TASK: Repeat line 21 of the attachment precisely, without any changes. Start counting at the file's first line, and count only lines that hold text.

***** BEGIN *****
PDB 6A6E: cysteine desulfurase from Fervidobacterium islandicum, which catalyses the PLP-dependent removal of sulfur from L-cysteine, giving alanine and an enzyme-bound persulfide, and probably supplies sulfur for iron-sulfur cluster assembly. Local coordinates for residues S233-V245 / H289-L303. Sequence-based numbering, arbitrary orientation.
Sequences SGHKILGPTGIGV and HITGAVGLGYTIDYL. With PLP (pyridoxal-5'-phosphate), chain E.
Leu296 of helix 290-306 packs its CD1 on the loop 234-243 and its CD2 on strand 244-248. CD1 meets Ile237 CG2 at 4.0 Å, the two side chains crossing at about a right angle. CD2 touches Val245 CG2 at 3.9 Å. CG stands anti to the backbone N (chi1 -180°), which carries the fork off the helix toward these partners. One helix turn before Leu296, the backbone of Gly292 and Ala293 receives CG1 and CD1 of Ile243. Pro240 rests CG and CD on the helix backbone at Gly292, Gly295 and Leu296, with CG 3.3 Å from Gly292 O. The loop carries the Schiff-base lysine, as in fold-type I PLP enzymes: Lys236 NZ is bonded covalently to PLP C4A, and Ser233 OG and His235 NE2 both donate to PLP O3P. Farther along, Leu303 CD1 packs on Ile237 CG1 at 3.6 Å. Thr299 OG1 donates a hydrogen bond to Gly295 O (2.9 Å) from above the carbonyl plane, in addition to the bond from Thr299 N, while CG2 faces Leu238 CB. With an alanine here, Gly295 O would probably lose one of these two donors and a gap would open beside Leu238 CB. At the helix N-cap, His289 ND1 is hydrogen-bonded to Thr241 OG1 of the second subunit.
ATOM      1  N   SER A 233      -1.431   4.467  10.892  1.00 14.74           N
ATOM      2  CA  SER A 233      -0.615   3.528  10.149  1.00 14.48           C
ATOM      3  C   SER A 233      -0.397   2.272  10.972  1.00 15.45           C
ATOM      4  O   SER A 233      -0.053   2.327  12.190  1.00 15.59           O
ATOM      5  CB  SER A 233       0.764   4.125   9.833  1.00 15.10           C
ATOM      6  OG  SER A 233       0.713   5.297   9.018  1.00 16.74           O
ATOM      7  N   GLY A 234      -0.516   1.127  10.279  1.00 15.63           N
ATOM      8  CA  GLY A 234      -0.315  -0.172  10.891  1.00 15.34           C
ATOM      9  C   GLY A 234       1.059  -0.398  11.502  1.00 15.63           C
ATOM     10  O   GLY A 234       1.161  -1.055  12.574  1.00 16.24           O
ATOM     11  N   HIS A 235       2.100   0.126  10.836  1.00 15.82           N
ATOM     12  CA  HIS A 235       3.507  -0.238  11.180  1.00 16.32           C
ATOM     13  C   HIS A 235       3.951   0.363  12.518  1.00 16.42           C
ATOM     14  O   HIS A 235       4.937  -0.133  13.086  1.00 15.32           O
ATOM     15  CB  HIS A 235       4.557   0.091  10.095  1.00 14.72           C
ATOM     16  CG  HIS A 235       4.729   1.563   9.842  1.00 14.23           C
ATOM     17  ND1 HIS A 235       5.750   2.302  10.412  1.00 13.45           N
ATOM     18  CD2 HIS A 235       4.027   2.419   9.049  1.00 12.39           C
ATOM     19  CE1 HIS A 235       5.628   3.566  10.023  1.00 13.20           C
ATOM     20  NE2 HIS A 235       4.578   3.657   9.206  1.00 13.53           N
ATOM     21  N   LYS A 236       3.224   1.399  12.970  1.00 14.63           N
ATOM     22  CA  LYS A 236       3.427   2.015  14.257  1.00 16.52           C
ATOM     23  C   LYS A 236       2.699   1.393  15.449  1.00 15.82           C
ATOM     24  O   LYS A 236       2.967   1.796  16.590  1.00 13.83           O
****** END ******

ATOM     18  CD2 HIS A 235       4.027   2.419   9.049  1.00 12.39           C